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Your Guide to Summer-Friendly Beers

As the weather warms, it’s a natural reaction to reach for the beer cooler. “Summer beers” are hugely popular this time of year, but they are often misunderstood -- the term “summer beer” can apply to virtually any type of brew, and it doesn’t always tell you what’s in the bottle. Likewise, many classic beers may not be deemed “summer beers,” but they might be perfect for summer sipping. The best way to find the perfect beer for any season is to use flavor descriptors.

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If you like: juicy, spicy, and bright: Try a Witbier or Hefeweizen

These two styles of wheat beer are often mistaken for each other, but they’re quite unique. Witbier (or white beer) is a Belgian style of beer brewed with coriander and orange peel (and an occasional variation of other spices). The juicy flavors and bright, citrusy aromas are apparent from the moment this beer is poured; the zippy tang of the finish is perfect for a warm, summer day.

Ones to try: Allagash White, St. Bernardus Wit, Two Brothers Monarch Wit


Hefeweizens originated in Bavaria. You may be surprised to know they’re not brewed with any additional spices, with their complex flavors and aromas. The Hefeweizen yeast strain provides clove, banana, and vanilla notes. The distinct fruitiness and hint of bubblegum comes from the wheat. These styles are cloudy and hazy with a dense, rocky head, and they are great for beer drinkers who don’t like bitterness in a brew.

 

Ones to try: Schneider Weisse, Ayinger Brau Weisse, Troegs Dreamweaver Wheat

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If you like tart, tangy, and thirst-quenching: Try a Berliner Weisse or Gose

“Sour” may not be the first descriptor that comes to mind when you think of summer beer, but this beer is like a refreshing lemonade on a hot day. Both styles are brewed with lactic bacteria (think Greek yogurt) and are virtually bone dry. They also pair amazingly with seafood.

Berliner Weisse beers are very light and low in alcohol. They have delicious lemon and Champagne-like qualities. (Napoleon even referred to this style of beer as the “Champagne of the North.”) 

Ones to try: Dogfish Head Festina Peche, The Bruery Hottenroth, Professor Fritz Briem 1809 Berliner Weisse

 

Gose (gose-uh) beers are also easy to drink and have low ABV. They are sour wheat beers with an addition of coriander and salt, which add an extra layer of lip-smacking goodness -- reminiscent of sea air. You’ll be hard-pressed to find something that pairs better with oysters.

Ones to try: Leipziger Gose, Anderson Valley Blood Orange Gose, Westbrook Gose

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If you like crisp, clean, and refreshing: Try a Pilsner or Kolsch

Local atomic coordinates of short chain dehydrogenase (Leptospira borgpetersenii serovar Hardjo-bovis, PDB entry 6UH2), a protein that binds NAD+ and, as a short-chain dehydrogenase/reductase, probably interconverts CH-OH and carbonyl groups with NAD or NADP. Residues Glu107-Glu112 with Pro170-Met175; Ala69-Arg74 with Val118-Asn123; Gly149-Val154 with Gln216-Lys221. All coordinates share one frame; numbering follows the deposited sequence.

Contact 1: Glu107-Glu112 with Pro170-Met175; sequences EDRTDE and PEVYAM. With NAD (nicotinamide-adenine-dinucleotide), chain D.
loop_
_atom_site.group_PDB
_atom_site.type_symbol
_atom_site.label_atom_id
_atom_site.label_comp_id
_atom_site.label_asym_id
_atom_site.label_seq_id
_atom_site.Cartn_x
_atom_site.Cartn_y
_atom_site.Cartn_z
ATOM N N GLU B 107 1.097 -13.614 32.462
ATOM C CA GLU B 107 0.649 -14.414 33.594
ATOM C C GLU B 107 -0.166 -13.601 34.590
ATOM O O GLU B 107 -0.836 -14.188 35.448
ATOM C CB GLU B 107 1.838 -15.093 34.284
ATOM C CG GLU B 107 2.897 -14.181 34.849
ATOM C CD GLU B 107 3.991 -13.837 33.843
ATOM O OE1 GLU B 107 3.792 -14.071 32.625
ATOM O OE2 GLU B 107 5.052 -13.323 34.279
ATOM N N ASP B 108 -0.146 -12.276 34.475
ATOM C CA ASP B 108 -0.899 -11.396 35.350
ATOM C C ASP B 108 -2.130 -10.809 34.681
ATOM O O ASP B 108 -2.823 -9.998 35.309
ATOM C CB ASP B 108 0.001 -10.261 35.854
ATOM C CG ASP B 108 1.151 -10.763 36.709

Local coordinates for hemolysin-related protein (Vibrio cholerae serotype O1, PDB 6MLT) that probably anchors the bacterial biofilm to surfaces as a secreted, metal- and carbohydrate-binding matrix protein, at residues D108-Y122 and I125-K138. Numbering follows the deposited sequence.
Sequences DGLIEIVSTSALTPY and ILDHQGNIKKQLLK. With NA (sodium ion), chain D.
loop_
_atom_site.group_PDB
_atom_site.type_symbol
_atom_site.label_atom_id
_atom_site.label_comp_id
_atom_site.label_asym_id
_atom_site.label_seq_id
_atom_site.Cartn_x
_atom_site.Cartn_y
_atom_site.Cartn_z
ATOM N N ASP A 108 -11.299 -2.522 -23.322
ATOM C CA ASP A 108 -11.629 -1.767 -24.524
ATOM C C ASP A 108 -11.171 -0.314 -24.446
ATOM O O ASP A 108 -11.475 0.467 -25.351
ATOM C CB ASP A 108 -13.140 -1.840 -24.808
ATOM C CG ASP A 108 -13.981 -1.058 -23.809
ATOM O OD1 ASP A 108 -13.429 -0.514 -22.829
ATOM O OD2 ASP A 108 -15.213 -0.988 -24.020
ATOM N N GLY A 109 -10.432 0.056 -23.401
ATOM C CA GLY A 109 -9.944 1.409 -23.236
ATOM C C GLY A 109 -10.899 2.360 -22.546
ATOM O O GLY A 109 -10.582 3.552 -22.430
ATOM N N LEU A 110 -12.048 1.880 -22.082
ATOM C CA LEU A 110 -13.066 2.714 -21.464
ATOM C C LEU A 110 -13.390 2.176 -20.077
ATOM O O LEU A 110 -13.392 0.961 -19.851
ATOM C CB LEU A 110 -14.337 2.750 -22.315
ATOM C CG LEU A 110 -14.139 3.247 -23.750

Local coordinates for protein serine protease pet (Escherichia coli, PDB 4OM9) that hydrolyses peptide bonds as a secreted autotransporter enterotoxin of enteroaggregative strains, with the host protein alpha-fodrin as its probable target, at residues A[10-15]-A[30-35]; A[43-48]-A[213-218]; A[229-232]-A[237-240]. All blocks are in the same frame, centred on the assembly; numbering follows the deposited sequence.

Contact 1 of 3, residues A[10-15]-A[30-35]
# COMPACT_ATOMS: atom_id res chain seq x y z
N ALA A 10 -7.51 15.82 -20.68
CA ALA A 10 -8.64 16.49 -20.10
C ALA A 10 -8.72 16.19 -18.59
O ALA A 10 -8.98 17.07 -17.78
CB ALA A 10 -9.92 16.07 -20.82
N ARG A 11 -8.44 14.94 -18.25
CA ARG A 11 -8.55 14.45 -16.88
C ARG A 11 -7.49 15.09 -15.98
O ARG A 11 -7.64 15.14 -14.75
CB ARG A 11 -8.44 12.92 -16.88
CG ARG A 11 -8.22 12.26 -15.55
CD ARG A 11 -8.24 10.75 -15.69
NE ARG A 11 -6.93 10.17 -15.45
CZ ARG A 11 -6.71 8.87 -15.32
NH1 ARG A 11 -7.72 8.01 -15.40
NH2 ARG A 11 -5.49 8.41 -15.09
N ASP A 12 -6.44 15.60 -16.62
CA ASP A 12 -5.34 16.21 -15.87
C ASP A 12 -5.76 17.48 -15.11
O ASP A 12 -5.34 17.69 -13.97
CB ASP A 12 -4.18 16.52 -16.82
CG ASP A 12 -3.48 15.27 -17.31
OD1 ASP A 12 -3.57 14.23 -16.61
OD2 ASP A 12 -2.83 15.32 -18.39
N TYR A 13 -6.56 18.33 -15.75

The majority of beer sold in the United States is brewed in the pilsner style, and many of us were introduced to beer via these highly refreshing lagers. They’re golden in color with a crisp finish -- ideal for a hot, muggy day. They originated in the Czech Republic and Germany, but American craft brewers have some pretty impressive versions as well.

Ones to try: Sierra Nevada Nooner Pils, Victory Prima Pilsner, Abita Seersucker Pils


Kolsch is a very underrated style of beer that’s similar in color and body to a pilsner. Pilsners are lagers, but kolsch is an ale. The ale yeast provides a light, round, fruitiness that softens the beer a bit. It’s a go-to beer when you want something light without much bitterness.

Ones to try: Gaffel Kolsch, Reissdorf Kolsch, Captain Lawrence Kolsch

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Photography by: Skyla Pojednic

If you like complex, flavorful and effervescent: Try a Saison

Saison means “season” in French, but these beers originated in the Belgian countryside. They were initially brewed to to quench the thirst of farmworkers. Since they were not brewed for commercial purposes, it is difficult to nail down exact style guidelines for these beers. As you can guess, saisons are some of the most unique and diverse beers on the planet. Ranging from straw-colored to deep golden, they’re often unfiltered and highly carbonated. Their flavoring includes vanilla, pepper, hay, grass, lemon, and tropical fruit, which is just the tip of the iceberg.

Ones to try: Saison Dupont, Brooklyn Brewery Sorachi Ace, Ommegang Hennepin

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If you like hoppy, aromatic, and bitter: Try a Session IPA

Craft beer drinkers have long had a love affair with hops and IPAs; but as the temperature rises, it can be tough to keep up with them. Enter the “session” IPA. The term “session” in the beer community refers to the ability to drink a few beers without falling off your stool (aka a “session” of drinking). Session IPAs tend to be highly aromatic with notes of citrus, pine and flowers. This is due in part to heavy dry hopping of IPAs (which means adding hops post-fermentation to enhance aroma and flavor rather than bitterness). Many craft breweries are coming out with session IPAs that are ideal for summertime.

Ones to try: Firestone Walker Easy Jack, Oskar Blues Pinner Throwback, Lagunitas Daytime

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About the Author

Anne Becerra

Anne Becerra has a very strong passion for craft beer and the community that surrounds it. She was the first woman in New York City to become a Certified Cicerone -- or beer sommelier -- and has worked at the helm of the biggest beer bars in Manhattan for the last six years, including Blind Tiger, The Ginger Man, and The Pony Bar.  She was named one of the "Heroes of the Craft Beer...

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